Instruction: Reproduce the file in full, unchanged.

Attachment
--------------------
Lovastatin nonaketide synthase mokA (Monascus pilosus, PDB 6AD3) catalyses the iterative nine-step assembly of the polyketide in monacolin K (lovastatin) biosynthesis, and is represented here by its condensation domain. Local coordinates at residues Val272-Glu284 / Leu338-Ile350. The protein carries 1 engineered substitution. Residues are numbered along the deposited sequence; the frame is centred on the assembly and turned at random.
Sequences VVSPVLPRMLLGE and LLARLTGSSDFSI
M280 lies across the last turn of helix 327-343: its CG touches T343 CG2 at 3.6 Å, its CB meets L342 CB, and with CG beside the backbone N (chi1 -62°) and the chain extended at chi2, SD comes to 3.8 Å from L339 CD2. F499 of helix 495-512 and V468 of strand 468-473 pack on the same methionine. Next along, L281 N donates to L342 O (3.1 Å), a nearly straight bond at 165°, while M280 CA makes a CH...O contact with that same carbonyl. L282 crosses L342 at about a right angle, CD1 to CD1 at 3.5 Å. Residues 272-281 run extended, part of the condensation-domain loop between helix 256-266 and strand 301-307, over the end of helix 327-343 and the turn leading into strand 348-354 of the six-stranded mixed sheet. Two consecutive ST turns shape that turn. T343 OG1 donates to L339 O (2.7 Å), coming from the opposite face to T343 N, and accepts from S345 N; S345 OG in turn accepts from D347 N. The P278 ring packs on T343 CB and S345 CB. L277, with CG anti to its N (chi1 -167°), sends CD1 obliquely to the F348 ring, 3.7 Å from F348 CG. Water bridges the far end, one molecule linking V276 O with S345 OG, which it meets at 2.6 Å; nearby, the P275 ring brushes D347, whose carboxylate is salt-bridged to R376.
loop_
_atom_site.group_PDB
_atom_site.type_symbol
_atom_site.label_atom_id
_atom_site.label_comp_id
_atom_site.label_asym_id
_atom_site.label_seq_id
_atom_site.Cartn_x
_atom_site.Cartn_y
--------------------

Lovastatin nonaketide synthase mokA (Monascus pilosus, PDB 6AD3) catalyses the iterative nine-step assembly of the polyketide in monacolin K (lovastatin) biosynthesis, and is represented here by its condensation domain. Local coordinates at residues Val272-Glu284 / Leu338-Ile350. The protein carries 1 engineered substitution. Residues are numbered along the deposited sequence; the frame is centred on the assembly and turned at random.
Sequences VVSPVLPRMLLGE and LLARLTGSSDFSI
M280 lies across the last turn of helix 327-343: its CG touches T343 CG2 at 3.6 Å, its CB meets L342 CB, and with CG beside the backbone N (chi1 -62°) and the chain extended at chi2, SD comes to 3.8 Å from L339 CD2. F499 of helix 495-512 and V468 of strand 468-473 pack on the same methionine. Next along, L281 N donates to L342 O (3.1 Å), a nearly straight bond at 165°, while M280 CA makes a CH...O contact with that same carbonyl. L282 crosses L342 at about a right angle, CD1 to CD1 at 3.5 Å. Residues 272-281 run extended, part of the condensation-domain loop between helix 256-266 and strand 301-307, over the end of helix 327-343 and the turn leading into strand 348-354 of the six-stranded mixed sheet. Two consecutive ST turns shape that turn. T343 OG1 donates to L339 O (2.7 Å), coming from the opposite face to T343 N, and accepts from S345 N; S345 OG in turn accepts from D347 N. The P278 ring packs on T343 CB and S345 CB. L277, with CG anti to its N (chi1 -167°), sends CD1 obliquely to the F348 ring, 3.7 Å from F348 CG. Water bridges the far end, one molecule linking V276 O with S345 OG, which it meets at 2.6 Å; nearby, the P275 ring brushes D347, whose carboxylate is salt-bridged to R376.
loop_
_atom_site.group_PDB
_atom_site.type_symbol
_atom_site.label_atom_id
_atom_site.label_comp_id
_atom_site.label_asym_id
_atom_site.label_seq_id
_atom_site.Cartn_x
_atom_site.Cartn_y